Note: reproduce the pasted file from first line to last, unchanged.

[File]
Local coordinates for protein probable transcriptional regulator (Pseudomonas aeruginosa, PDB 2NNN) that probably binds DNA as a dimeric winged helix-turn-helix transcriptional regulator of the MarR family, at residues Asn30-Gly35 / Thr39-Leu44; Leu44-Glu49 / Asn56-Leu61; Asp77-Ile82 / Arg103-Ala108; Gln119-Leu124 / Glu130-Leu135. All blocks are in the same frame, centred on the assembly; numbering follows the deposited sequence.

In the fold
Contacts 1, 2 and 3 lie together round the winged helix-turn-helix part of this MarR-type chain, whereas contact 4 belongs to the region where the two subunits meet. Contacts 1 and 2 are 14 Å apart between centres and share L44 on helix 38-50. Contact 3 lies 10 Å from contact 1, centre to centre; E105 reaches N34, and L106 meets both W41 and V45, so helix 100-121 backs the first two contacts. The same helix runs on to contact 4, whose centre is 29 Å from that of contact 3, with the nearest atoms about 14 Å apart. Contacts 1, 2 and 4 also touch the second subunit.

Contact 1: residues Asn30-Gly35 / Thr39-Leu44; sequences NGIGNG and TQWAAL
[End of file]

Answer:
Local coordinates for protein probable transcriptional regulator (Pseudomonas aeruginosa, PDB 2NNN) that probably binds DNA as a dimeric winged helix-turn-helix transcriptional regulator of the MarR family, at residues Asn30-Gly35 / Thr39-Leu44; Leu44-Glu49 / Asn56-Leu61; Asp77-Ile82 / Arg103-Ala108; Gln119-Leu124 / Glu130-Leu135. All blocks are in the same frame, centred on the assembly; numbering follows the deposited sequence.

In the fold
Contacts 1, 2 and 3 lie together round the winged helix-turn-helix part of this MarR-type chain, whereas contact 4 belongs to the region where the two subunits meet. Contacts 1 and 2 are 14 Å apart between centres and share L44 on helix 38-50. Contact 3 lies 10 Å from contact 1, centre to centre; E105 reaches N34, and L106 meets both W41 and V45, so helix 100-121 backs the first two contacts. The same helix runs on to contact 4, whose centre is 29 Å from that of contact 3, with the nearest atoms about 14 Å apart. Contacts 1, 2 and 4 also touch the second subunit.

Contact 1: residues Asn30-Gly35 / Thr39-Leu44; sequences NGIGNG and TQWAAL